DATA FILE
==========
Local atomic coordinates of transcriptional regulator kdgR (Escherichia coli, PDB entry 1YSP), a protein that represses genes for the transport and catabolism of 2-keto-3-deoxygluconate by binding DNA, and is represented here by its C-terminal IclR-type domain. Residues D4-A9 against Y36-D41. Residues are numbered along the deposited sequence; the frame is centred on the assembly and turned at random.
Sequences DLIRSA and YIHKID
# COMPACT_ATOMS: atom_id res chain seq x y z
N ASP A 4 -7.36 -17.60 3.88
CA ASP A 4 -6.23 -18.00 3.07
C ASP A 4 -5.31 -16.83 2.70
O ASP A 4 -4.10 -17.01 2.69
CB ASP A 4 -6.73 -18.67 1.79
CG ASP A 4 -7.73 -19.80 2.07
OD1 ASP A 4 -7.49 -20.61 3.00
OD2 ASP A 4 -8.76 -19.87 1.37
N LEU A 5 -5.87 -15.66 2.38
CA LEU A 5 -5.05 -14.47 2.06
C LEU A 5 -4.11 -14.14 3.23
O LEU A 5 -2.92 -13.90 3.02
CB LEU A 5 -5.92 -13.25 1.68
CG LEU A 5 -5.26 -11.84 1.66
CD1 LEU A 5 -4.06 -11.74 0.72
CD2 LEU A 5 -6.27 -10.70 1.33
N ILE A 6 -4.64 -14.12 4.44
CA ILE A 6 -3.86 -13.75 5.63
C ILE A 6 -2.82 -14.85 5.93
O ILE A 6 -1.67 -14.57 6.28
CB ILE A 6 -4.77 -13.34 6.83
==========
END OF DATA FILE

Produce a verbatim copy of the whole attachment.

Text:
Local atomic coordinates of transcriptional regulator kdgR (Escherichia coli, PDB entry 1YSP), a protein that represses genes for the transport and catabolism of 2-keto-3-deoxygluconate by binding DNA, and is represented here by its C-terminal IclR-type domain. Residues D4-A9 against Y36-D41. Residues are numbered along the deposited sequence; the frame is centred on the assembly and turned at random.
Sequences DLIRSA and YIHKID
# COMPACT_ATOMS: atom_id res chain seq x y z
N ASP A 4 -7.36 -17.60 3.88
CA ASP A 4 -6.23 -18.00 3.07
C ASP A 4 -5.31 -16.83 2.70
O ASP A 4 -4.10 -17.01 2.69
CB ASP A 4 -6.73 -18.67 1.79
CG ASP A 4 -7.73 -19.80 2.07
OD1 ASP A 4 -7.49 -20.61 3.00
OD2 ASP A 4 -8.76 -19.87 1.37
N LEU A 5 -5.87 -15.66 2.38
CA LEU A 5 -5.05 -14.47 2.06
C LEU A 5 -4.11 -14.14 3.23
O LEU A 5 -2.92 -13.90 3.02
CB LEU A 5 -5.92 -13.25 1.68
CG LEU A 5 -5.26 -11.84 1.66
CD1 LEU A 5 -4.06 -11.74 0.72
CD2 LEU A 5 -6.27 -10.70 1.33
N ILE A 6 -4.64 -14.12 4.44
CA ILE A 6 -3.86 -13.75 5.63
C ILE A 6 -2.82 -14.85 5.93
O ILE A 6 -1.67 -14.57 6.28
CB ILE A 6 -4.77 -13.34 6.83